Ledisi’s rise to the top of the charts was an eventful ride that included lots of disappointments, and painful lessons. At one point she even considered quitting the music business. Lucky for us, she didn’t.
Here the Grammy-nominated singer shares the beliefs that anchor her spiritual life.
Share a time your faith has been tested and the lessons you learned from it.
I was living here in New York. I moved here because I was on Broadway working on The Color Purple but they were closing the show. I didn’t want to really be in the music business. My mom said, ‘You’re going through things, Led, but you’re going to be all right.’ That’s how the song, “Alright” came about. What I learned from that is, the first thing is you have to have faith. The second thing, and I say it every show, is, you have to love yourself, by any means necessary. And then the third thing is, be careful of who and what you allow in your personal circle. There was a reason I was drained is because I was losing my faith and not loving myself enough to know that I deserved to be in this business. That’s why “Alright” is so relevant and relatable to all my audiences. I sing it at every show.
Do you consider yourself spiritual, religious or something else?
Definitely spiritual. I like to hold that for myself. I don’t give it a name or anything. I am a very spiritual person and I’m respectful of others’ beliefs because that’s their thing. I don’t try to force my thing on anyone.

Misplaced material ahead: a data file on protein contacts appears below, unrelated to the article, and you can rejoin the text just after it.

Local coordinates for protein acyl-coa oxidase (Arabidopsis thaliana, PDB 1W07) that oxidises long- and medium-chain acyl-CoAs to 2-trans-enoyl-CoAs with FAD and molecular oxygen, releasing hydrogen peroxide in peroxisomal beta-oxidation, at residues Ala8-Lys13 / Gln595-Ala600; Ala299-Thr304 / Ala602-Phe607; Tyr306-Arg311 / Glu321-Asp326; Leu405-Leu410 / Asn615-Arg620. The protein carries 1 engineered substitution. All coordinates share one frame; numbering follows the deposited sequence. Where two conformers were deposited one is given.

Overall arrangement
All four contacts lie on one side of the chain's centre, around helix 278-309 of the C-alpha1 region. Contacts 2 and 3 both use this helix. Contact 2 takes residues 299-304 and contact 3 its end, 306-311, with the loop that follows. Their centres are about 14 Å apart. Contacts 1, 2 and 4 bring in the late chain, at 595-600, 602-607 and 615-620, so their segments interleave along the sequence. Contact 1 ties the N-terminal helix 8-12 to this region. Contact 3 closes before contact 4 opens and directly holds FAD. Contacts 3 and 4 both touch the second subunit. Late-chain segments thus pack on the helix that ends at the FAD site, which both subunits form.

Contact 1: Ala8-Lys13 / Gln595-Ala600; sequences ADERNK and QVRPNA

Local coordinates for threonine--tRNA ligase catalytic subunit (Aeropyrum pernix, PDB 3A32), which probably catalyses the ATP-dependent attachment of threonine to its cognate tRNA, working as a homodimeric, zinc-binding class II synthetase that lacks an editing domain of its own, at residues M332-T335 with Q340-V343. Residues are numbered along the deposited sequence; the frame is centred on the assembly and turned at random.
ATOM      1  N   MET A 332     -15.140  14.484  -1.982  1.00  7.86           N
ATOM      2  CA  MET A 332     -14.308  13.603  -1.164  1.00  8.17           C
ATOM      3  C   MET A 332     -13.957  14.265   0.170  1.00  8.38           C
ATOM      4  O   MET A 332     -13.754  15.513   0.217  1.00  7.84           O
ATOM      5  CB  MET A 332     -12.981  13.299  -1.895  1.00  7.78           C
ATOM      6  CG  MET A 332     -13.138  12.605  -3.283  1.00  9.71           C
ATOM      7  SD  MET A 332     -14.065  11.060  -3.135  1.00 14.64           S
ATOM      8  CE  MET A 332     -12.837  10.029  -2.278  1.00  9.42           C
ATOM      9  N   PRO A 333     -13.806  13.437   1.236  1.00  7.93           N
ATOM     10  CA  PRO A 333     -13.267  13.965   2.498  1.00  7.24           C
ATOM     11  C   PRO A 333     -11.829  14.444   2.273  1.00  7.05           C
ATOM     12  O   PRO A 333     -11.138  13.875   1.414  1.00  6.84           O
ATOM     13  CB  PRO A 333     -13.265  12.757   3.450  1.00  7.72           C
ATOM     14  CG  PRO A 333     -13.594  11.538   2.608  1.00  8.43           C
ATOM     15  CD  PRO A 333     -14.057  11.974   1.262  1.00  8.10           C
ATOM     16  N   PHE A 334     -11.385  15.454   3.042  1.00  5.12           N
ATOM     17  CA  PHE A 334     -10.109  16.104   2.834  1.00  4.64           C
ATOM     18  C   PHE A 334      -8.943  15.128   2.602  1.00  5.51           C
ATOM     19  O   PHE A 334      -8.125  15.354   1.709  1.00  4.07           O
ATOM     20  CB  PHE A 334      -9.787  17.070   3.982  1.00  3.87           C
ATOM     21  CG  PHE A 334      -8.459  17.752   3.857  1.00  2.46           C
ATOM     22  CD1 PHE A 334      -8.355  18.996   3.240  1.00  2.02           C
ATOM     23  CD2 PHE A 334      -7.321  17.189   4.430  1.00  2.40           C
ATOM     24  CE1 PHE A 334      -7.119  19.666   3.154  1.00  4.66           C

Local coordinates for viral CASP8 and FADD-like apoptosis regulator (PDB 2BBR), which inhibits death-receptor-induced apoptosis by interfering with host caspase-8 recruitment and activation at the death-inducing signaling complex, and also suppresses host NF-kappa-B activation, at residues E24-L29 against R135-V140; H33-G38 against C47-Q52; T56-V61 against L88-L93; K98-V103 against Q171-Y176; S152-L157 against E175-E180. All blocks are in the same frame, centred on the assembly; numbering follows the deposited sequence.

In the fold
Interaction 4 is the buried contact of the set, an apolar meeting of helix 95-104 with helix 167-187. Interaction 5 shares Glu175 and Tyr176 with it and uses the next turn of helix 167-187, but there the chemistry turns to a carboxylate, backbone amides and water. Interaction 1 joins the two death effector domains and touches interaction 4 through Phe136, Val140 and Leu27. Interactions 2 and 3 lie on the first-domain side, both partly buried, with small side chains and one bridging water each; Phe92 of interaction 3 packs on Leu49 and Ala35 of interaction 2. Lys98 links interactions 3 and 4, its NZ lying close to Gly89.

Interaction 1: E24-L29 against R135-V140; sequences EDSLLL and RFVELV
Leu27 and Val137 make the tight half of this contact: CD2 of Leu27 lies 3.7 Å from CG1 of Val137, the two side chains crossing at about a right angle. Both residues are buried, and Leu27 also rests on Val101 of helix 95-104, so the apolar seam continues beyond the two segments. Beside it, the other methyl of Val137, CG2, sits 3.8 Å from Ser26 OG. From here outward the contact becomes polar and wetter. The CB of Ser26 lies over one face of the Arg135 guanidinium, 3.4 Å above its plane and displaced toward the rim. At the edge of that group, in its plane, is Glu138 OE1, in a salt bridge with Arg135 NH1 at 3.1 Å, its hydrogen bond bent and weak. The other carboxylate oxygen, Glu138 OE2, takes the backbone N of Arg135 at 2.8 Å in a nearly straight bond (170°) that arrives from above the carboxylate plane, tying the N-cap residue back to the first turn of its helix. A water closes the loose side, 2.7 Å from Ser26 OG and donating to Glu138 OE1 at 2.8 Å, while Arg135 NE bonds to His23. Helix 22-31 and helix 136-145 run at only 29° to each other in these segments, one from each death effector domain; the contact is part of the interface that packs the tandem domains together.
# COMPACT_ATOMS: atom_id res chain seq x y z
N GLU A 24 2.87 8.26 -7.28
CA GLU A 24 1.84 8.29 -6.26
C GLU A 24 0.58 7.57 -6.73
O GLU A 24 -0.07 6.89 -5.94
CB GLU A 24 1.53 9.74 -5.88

Is faith a deal breaker for you in relationships?
Of course, chile. But again, I don’t force my opinion. I just say, this is what I am and it works for me.
Who’s been your greatest teacher in your life? And why?
My mother. Her good days, her bad days, all of it, taught me something. In return I had the gift of lifting her later on in life. That’s why I’m glad she taught me so much because I had to turn the mirror around. The greatest gift she’s ever given me is to be persistent and humble and never ever stop being who I am, ever.
What’s the last thing that made you remember to be grateful?
When my mom got sick and I couldn’t be there. I was at a gig across in the East Coast and she got sick and had to go to the hospital and my sister was alone dealing with it. In that moment, I had to go sing. My mom said, ‘I need you to stay and finish.’ They got me on the quickest flight to be near her and to see her face and know she was fine—that’s when I was like, I don’t care what else I do, this part right here matters more to me than anything else. I’m grateful she’s all right. I’m grateful to have my family and my faith, because really when it comes down to it, you ain’t running nothing. It’s so much bigger than all of us. That’s what I learned.
Finish the sentence: I am at peace when…
When I am asleep. I’m not kidding you. When I have a full good six or more hours of sleep, I am so happy. I can wake up and do a trillion more things.
Reporting by Akoto Ofori